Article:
The product was held in all the IFSL Equilibrium funds, with the exception of the Defensive fund.

    Patience is a virtue 

    Defined returns is an asset class where we can easily see the value of patience, because the products have fixed terms. 

    Had the Societe Generale product not kicked out, it could have run for one more year. If the market had remained below the starting level, then the in-built capital protection would have likely applied, and we would’ve just got back our original investment (unless the market dropped to 60% below the start value or lower). 

    However, because we can trade the products every day, they also have a market price at which we can buy or sell. You can see in chart one that in March 2020, the product price fell significantly as markets dropped during the pandemic. 

    The product was launched at £1 per share in 2017. At the lowest point (23 March 2020), the product had a price of 67p per share. 

    At the time, we said this was a potential bargain because it meant that even if markets had stayed at those extremely low levels until maturity, the capital protection would have kicked in and would have then been worth £1 per share. 

    In the event, the product returned £1.475 per share, more than double the price from March 2020. 

    A matter of time 

    Whilst the virtue of patience is obvious with defined returns, we think the same applies to other asset classes too. 

    In equity, whilst share prices go up and down, if the companies we invest in remain profitable, we will likely receive a positive return if we wait long enough. In the meantime, many of them pay out decent dividends, so we are being paid whilst we wait.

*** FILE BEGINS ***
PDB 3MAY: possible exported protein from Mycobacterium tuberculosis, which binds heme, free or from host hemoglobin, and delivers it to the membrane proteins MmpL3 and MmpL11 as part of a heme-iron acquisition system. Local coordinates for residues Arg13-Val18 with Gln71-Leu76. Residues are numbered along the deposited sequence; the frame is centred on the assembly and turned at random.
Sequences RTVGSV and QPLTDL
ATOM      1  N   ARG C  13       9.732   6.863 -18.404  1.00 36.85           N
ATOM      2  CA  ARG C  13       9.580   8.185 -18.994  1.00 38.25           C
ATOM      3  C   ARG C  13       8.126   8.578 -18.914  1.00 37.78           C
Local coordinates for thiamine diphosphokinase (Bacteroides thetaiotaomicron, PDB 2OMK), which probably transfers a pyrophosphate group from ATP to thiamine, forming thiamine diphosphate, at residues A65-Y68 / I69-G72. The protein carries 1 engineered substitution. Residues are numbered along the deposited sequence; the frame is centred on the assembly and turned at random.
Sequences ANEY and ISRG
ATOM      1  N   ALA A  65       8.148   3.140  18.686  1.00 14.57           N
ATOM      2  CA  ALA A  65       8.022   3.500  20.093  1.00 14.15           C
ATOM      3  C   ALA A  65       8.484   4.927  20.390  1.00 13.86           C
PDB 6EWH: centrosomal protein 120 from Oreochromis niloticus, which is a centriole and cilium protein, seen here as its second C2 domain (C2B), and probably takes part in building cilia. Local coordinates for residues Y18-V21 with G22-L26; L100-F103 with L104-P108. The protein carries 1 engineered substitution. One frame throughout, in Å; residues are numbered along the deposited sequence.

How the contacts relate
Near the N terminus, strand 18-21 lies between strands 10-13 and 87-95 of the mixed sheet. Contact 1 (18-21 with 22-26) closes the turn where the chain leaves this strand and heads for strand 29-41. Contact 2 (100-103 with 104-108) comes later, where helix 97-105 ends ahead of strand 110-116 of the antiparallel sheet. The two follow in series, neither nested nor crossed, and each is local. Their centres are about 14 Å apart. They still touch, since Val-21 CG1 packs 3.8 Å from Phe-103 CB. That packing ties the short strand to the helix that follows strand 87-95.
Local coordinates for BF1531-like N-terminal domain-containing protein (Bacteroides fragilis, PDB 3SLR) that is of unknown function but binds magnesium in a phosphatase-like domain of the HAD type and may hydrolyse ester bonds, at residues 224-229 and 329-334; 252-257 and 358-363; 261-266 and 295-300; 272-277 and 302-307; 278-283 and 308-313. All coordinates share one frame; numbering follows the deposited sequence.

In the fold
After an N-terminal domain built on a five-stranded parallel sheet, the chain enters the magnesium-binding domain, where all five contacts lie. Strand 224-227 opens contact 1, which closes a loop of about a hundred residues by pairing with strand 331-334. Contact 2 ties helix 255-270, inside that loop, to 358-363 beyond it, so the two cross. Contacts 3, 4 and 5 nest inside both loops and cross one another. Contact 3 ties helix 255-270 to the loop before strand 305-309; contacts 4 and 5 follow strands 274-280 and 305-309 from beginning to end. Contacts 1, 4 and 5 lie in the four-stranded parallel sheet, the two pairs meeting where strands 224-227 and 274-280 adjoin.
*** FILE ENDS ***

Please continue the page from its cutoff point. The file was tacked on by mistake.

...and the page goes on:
The value of patience is, however, even more obvious in fixed interest. A bond, like a defined return product, has a fixed term and a pre-defined pay out, but the secondary market price can move around. 

    Depending on the portfolio, much of the Societe Generale money is being reinvested into bonds. 

    Right now, we think bonds look, in some ways, more attractive than equities, at least on a risk-adjusted basis. For example, we are currently buying a short dated corporate bond fund, where we lend money to companies over an average of around two years, with a yield to maturity of around 7% p.a. 

    These are what we call “investment grade” bonds, where the companies are considered relatively secure (because the rating agencies rate them as BBB or above). 

    In the short term, the price of the bonds can go up or down. However, if we hold them to maturity and provided the companies we lend to don’t default, we should get roughly 7% per year, in line with the yield. This is a relatively high potential return in which we have a high degree of confidence. 

    By comparison, we could set up a new defined returns product, but the indicative potential return for a FTSE-only product is currently around 9.7%, based on a relatively high starting level of c.7,500. In the current uncertain environment, we prefer the greater certainty of our 7% yielding bond fund for all but our most aggressive mandates.